In Télesphore, the glowing color of a person’s palm determines their place in society, and touching hands with another mixes the colors permanently. When sixteen-year-old Bruno accidentally kills a royal soldier, he goes from favored to fugitive. Now Bruno’s only chance at survival is to become someone else. That means a haircut, a change of wardrobe, and most important, getting rid of his once cherished Blue. Now he’s visiting parts of town he never knew existed, and making friends with people he would’ve crossed the street to avoid only weeks ago. At the last minute, Bruno’s parents arrange a deal to clear his name and get his life back. All Bruno has to do is abandon those in the Red slums that look to him as a leader and let an innocent Green boy die in his place.
An Uncommon Blue is a very unique take on social classes and how people tend to look down on others based upon their standing alone. The color of your fire determines how good or bad your future will be. If you’re born a Blue, consider yourself fortunate. And if you’re a Red, well, good luck (because you’ll need it).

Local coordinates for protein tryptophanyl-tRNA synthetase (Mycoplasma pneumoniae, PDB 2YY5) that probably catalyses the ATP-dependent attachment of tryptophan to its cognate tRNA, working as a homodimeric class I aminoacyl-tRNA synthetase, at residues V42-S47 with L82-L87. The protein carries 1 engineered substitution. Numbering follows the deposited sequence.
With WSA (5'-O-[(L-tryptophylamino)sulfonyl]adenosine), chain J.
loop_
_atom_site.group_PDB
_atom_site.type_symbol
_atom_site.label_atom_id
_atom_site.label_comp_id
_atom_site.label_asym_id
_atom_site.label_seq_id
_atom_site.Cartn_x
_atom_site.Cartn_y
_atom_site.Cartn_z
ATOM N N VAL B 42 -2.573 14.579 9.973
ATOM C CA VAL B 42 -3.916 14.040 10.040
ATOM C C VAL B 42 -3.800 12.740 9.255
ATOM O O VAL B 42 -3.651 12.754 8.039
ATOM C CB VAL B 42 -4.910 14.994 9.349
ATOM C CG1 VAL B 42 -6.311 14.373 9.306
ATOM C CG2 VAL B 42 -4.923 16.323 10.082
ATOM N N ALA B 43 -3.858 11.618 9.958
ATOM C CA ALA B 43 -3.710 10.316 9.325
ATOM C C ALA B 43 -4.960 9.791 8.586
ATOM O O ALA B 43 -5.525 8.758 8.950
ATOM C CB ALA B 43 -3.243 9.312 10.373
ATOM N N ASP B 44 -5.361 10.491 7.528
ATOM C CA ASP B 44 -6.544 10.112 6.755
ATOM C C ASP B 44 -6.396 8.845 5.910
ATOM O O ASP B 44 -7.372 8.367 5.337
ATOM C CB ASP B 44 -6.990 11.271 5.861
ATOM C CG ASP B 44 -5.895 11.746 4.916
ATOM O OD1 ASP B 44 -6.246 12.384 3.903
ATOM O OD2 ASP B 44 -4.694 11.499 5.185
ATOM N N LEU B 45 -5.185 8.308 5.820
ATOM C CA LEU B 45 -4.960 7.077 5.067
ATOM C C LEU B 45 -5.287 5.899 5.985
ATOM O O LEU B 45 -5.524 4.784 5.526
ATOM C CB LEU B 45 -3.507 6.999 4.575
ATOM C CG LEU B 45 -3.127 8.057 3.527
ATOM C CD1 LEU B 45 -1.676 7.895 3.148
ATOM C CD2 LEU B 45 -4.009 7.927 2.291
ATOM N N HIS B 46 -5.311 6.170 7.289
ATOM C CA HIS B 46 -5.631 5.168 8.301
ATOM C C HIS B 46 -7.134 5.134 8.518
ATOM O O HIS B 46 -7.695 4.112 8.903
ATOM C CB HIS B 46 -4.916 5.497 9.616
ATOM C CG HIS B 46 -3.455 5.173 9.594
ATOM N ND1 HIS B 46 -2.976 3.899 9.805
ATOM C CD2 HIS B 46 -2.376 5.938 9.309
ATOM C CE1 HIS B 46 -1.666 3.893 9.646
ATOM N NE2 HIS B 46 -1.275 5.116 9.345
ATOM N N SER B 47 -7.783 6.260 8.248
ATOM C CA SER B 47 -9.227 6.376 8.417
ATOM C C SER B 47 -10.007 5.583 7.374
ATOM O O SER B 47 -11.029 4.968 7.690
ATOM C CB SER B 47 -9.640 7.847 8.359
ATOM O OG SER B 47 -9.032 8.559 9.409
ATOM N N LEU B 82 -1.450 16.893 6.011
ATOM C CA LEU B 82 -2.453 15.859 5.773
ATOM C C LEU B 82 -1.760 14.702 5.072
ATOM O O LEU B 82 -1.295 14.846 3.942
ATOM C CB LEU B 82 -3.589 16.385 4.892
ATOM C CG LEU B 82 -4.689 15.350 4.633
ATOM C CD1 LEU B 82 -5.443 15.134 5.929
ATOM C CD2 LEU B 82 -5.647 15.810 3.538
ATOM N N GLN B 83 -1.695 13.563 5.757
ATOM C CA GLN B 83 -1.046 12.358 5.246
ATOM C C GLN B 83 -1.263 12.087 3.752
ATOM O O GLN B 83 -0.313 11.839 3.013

The world of Telesphore is interesting, I would like to see more of it explored in book two because I didn’t get a full understanding of the world, including the Ulfish people (I’m a little curious about them). The characters, I thought, were interesting. One in particular, Aaren, I wondered why he sought Bruno specifically for the painting of his fire. I also must admit that I didn’t like the relationship between Bruno (or his infatuation with her) and Veronique. I just felt that it was kind of based on her looks because they hadn’t really interacted much for there to be anything real. I could have done without any sort of romance because the book was strong enough on its own.
I would recommend An Uncommon Blue based upon the uniqueness and fast paced action that other books would have dragged on.